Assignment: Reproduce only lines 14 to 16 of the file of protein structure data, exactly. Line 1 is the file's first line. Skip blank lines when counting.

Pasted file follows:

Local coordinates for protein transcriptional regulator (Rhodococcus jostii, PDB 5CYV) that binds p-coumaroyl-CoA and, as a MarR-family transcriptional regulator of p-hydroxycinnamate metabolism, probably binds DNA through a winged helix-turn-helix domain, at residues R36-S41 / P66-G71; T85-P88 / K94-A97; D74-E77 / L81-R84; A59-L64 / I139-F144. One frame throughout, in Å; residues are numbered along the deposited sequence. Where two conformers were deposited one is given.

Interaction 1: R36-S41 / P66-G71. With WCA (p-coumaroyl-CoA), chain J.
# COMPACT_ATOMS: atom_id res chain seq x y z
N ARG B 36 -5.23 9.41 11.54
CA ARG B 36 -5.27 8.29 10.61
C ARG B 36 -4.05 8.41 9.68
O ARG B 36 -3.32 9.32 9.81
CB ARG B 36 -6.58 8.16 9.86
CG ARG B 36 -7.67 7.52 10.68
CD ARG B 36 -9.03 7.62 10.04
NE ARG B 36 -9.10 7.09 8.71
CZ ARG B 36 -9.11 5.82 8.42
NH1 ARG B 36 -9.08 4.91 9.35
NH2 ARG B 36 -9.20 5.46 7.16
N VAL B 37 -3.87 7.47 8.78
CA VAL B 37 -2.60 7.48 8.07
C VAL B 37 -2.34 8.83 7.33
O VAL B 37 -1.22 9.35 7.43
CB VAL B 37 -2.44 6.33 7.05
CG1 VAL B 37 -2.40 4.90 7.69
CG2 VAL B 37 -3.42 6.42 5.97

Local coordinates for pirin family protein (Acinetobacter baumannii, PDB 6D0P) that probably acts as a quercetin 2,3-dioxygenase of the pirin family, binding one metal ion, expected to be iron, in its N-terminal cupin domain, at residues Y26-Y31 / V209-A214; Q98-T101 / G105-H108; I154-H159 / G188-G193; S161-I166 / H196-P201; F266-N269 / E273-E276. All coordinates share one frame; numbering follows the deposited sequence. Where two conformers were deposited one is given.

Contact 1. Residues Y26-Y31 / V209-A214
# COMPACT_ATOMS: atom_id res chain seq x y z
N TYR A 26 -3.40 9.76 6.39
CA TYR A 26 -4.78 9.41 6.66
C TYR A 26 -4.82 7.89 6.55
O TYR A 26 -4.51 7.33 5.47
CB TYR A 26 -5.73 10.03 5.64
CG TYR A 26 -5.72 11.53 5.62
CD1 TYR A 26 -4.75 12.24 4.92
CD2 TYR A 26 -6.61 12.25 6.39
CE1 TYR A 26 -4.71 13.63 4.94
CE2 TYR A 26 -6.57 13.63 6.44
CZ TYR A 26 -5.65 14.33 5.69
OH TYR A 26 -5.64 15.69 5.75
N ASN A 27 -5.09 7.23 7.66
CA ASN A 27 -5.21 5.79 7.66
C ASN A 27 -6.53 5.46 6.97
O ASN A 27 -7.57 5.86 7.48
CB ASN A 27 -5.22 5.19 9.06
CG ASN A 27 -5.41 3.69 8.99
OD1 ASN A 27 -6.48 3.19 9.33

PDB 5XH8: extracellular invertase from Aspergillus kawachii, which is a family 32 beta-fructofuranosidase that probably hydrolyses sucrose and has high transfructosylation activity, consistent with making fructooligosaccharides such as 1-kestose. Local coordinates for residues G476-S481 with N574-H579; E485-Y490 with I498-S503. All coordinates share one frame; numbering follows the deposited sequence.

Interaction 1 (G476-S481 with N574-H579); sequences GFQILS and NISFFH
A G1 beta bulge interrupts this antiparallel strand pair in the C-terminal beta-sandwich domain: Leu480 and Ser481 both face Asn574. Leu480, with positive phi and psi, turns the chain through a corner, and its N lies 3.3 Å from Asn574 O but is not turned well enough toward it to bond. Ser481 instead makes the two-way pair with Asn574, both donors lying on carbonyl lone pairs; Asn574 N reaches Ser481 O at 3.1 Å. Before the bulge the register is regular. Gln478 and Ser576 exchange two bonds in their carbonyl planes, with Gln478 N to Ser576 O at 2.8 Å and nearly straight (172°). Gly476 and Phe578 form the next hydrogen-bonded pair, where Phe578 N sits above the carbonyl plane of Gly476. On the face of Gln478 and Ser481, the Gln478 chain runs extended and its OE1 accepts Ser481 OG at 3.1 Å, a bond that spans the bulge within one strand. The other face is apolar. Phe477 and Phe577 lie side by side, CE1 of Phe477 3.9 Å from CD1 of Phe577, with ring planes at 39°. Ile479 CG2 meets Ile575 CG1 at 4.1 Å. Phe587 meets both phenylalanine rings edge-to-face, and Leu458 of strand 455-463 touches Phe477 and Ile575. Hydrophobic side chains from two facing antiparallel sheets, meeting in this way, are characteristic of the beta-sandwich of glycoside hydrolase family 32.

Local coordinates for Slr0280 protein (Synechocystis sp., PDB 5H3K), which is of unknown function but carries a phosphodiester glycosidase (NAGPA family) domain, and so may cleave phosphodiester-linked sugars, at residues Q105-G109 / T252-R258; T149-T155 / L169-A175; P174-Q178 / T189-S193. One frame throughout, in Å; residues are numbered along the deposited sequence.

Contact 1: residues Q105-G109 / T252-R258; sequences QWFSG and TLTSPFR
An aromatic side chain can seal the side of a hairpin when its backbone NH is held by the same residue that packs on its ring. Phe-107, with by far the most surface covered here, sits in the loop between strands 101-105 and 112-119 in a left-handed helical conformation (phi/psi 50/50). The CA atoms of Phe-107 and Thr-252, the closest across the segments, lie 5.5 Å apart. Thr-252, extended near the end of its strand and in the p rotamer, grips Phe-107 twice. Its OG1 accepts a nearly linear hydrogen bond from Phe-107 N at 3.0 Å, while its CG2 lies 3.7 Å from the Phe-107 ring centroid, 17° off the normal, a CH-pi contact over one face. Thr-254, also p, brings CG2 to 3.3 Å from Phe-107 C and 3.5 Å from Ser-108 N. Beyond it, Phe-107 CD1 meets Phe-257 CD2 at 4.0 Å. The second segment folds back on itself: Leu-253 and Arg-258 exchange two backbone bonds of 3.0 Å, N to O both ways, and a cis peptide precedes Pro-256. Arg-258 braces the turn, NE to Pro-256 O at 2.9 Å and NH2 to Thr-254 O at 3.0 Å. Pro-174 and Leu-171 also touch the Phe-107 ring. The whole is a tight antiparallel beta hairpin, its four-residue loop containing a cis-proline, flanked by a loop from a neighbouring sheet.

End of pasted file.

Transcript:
NH2 ARG B 36 -9.20 5.46 7.16
N VAL B 37 -3.87 7.47 8.78
CA VAL B 37 -2.60 7.48 8.07